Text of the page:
For those of you who weren’t around, or those who may have forgotten, the most popular record of 1950 was that catchy little alphabetical love song “‘A’ - You’re adorable”, sung by Perry Como and the Fontane Sisters. Also big that year was “The Tennessee Waltz”, by Patti Page and the immortal “Mona Lisa”, by Nat “King’ Cole. The big bands of the 30s and 40s were starting to fade away but the Tommy Dorsey Band was still around and still drew large crowds of enthusiastic fans. Doris Day was hugely popular, and Frank Sinatra was just beginning his epic journey to stardom. A new age of “bebop” jazz was being ushered in by talented musicians like trumpeter Miles Davis and baritone saxophonist Gerry Mulligan, whose intricately-scored and heavily orchestrated new recordings were heralded as the “Birth of the Cool”.
Yet somehow, in the midst of all this soulless hedonism, between June 1948 and May 1949 the Great Satan had managed to extricate itself from its frenetic self-indulgence long enough to have flown 278,228 flights into Soviet-blockaded Berlin carrying over 2 million tons of food and supplies, which, at the cost of 31 American lives, most likely saved a whole generation of Berliners from starvation and possible death. And somehow, this decadent self-centered nation managed to find the time to vote 5.43 billion 1950 dollars in foreign assistance to help some of their former enemies to rebuild war-ravaged Europe.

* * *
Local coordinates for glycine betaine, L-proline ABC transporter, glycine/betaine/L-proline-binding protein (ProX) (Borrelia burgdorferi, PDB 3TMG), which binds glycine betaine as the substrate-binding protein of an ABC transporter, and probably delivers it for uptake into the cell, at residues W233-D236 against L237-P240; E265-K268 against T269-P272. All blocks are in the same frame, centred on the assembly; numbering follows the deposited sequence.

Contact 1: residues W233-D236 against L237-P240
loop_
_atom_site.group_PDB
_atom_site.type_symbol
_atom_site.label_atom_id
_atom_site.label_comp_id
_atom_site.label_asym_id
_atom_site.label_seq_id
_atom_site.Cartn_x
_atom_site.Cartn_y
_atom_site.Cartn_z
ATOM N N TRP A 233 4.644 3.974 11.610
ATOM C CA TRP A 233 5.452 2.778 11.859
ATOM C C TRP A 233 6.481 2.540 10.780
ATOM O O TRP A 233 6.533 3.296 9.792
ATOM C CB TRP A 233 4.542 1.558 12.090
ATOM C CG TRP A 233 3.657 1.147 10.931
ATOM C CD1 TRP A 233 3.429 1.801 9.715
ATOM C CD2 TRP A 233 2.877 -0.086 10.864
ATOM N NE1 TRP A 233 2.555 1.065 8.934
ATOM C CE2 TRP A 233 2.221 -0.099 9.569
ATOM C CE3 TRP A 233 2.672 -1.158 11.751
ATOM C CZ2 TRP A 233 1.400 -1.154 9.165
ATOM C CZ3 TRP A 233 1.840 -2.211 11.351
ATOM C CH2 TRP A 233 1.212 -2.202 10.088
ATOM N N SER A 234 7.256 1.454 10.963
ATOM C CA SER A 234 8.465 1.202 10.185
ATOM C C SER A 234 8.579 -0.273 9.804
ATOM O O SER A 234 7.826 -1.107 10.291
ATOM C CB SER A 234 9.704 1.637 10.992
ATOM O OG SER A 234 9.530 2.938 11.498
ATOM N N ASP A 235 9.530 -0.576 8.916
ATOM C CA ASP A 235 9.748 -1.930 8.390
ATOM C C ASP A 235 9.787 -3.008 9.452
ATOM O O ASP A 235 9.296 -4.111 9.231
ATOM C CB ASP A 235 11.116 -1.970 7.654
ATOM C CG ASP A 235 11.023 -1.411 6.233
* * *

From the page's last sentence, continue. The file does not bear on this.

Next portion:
Of course, in Sayyid Qutb’s moral ledger book, all of this Yankee magnanimity would count for little. For he had seen the Notorious Greeley Girls dance, and that was all he needed to see.
In 1951, Qutb returned to Egypt and became a leader of the fundamentalist, anti-Western Muslim Brotherhood. Considered one of the most influential Islamic theorists, his writings would become the theoretical basis for radical Islam. Eventually, Sayyid Qutb was accused of plotting against the Egyptian government and imprisoned. He was executed in 1966.Among his many pupils and ardent followers was Ayman Zawahiri, who would later become mentor to Osama bin Laden.
And the rest, as they say, is history.